Oi tobpinai ngaavi ku id di Tuhan Otumbazaan zou do…
By 1870, the first Mill Hill men were ordained, but Father Herbert Vaughan had still not been given a mission territory by Rome, although he had asked again and again. Rome mentioned the mission of Labuan and North Borneo to him, because the then Prefect Apostolic, Msgr Cuarteron, was in bad health and had little or no support.
At first, Herbert Vaughan was enthusiastic, but as he began to hear stories of how Borneo was covered in thick fever-ridden jungle and inhabited by head-hunters, he became more cautious and, then, Rome let the matter drop. Father Vaughan then asked for a mission in Japan, for he had a burning desire for his men to work there, but after pushing this with Rome, he was told that the French Missionaries working there – “would not cede an inch of land to an English Missionary Society.”
While this was taking place, things were happening in the United States, which would profoundly affect those first missionaries. The American Civil War ended in 1856 and this brought about the end of slavery and millions of African-Americans were freed – but freed into an atmosphere of great bitterness and racial prejudice, which left them spiritually uncared for. Archbishop Spalding of Baltimore had tried again and again to encourage the American bishops to take up the challenge of caring for these wounded and traumatised people, but while they produced fine statements concerning the spiritual care of the newly freed slaves, these remained at the level of fine words and nothing was done.
Archbishop Spalding then turned to Rome and begged them to send priests from Europe to answer this need, and in answer to this plea, Rome turned to the young Missionary Society of St Joseph and entrusted them with the “Negro Mission” in the United States and Pope Pius IX asked those sent to make a solemn promise, that they would dedicate themselves to the service of the Black Americans and undertake no other work, which would divert them from this.
So it was that, in 1871, Father Vaughan set out from St Joseph’s College, Mill Hill to take up their first Mission to the African-Americans in the United States, where, they came to be known as “The Josephites.”
A few years later, Mill Hill was asked to send priests to Madras, the Telegu Mission, and then to provide chaplains for the British Army, who were fighting in Indian/Afghanistan and as this happened, it became obvious that the “Negro Mission” in the United States would be best served by a separate Missionary Society and so they broke away from Mill Hill and became the Society still known as “The Josephites.”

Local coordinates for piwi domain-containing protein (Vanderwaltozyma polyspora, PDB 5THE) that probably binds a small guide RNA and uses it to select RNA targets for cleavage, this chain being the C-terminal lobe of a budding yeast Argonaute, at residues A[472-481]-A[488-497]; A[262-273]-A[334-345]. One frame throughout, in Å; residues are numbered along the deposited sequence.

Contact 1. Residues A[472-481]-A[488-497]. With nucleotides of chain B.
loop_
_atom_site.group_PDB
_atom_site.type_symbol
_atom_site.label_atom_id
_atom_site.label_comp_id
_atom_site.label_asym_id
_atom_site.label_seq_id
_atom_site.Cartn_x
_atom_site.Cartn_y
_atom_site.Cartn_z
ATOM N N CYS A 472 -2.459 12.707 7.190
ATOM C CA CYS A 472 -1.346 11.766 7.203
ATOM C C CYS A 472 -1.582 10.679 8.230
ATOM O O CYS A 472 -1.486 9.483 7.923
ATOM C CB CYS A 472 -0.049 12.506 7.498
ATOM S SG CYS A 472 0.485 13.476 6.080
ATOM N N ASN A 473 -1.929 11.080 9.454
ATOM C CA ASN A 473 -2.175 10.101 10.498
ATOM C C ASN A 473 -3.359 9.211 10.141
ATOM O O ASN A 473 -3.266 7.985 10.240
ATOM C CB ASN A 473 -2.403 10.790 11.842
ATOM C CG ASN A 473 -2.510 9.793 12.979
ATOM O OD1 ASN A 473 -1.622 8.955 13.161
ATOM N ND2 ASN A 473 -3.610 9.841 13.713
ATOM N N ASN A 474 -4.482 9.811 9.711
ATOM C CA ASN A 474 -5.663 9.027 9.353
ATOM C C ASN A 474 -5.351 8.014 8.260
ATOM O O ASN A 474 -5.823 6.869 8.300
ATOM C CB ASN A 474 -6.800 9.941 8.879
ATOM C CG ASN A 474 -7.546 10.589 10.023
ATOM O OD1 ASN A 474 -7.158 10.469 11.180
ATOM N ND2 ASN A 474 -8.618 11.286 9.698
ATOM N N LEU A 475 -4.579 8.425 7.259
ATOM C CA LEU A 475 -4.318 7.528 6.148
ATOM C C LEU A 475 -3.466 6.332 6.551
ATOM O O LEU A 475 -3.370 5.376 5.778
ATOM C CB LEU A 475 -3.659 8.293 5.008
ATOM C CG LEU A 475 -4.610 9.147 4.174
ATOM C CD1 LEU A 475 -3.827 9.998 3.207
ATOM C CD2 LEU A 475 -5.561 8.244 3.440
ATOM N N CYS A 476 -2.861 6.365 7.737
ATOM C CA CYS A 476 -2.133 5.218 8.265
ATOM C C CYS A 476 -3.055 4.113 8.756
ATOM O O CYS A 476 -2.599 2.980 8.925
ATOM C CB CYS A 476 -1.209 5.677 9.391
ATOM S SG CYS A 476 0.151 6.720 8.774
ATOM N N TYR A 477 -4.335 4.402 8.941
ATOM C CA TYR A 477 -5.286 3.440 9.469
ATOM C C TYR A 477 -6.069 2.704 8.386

The story of the coming of Mill Hill to Borneo came to life again, through a letter written by a mother concerned about her son – and shows how the Holy Spirit draws people together in the service of the Gospel. At the end of 1876, Mrs E Rodway, a Catholic, wrote a letter to an English Benedictine priest, complaining that her son, Captain WH Rodway, an officer in the Sarawak service, was unable to fulfil his religious duties as there were no Catholic priests in Sarawak.
The Benedictine forwarded the letter to Herbert Vaughan, who by that time was the Bishop of Salford, in England, but still the Superior General of Mill Hill. As a consequence of this letter, Bishop Vaughan then asked Rome to consider again the matter of the Prefecture of Labuan and North Borneo. In 1878, Rome decided to entrust the Borneo Mission to the Mill Hill Missionaries and sent a letter to Msgr Cuarteron to come to Rome and when he finally arrived at the end of 1879, he offered his resignation due to age and ill health and returned to his native Spain, where he died the following year. A new chapter in the history of the Church in what is now East Malaysia was about to begin.
On learning that Mill Hill had been entrusted with the Borneo Mission, Bishop Vaughan travelled to St Joseph’s College, Mill Hill and after evening prayer with the students, he stood up and asked, “Who wants to go to Borneo?”
Two close friends, Edmund Dunn and Aloysius Goossens, who were not yet ordained, immediately put up their hands and three years later, they were among the first four priests appointed to Borneo. Fifty years later, in 1931, while reminiscing about that daring act, Fr Aloysius Goossens wrote, “and we two are still here in Borneo!”
They were joined by newly ordained Fr Daniel Kilty and these three were accompanied by Bishop Vaughan first to Rome, where Pope Pius IX blessed them and dedicated the Borneo Mission to St Francis Xavier and Michael the Archangel. They then went to the boat, which would take them first to Singapore and then on to Borneo, where Bishop Vaughan blessed them and wished them “God speed.”
It is difficult, nowadays, for us to appreciate the bravery of these young men. The world in those days was a much larger place than it is today – and a much more mysterious place. They knew almost nothing of the land they were going to, nor did they seem to know much about the inhabitants.
There is a lovely story that someone whispered to them that the inhabitants of Borneo had tails and as they neared the coast of Borneo, Fr Goossens asked the captain of the ship whether this was true. “Sure,” replied the captain, “Take a look” and handed him a telescope. He took it and scanned the coast where he saw some of the natives – and they were wearing chawats made of bark cloth and so stuck out at the back like tails. Fr Goossens handed the telescope back to the captain aghast that what the captain had told him was true! – Fr Terry Burke mhm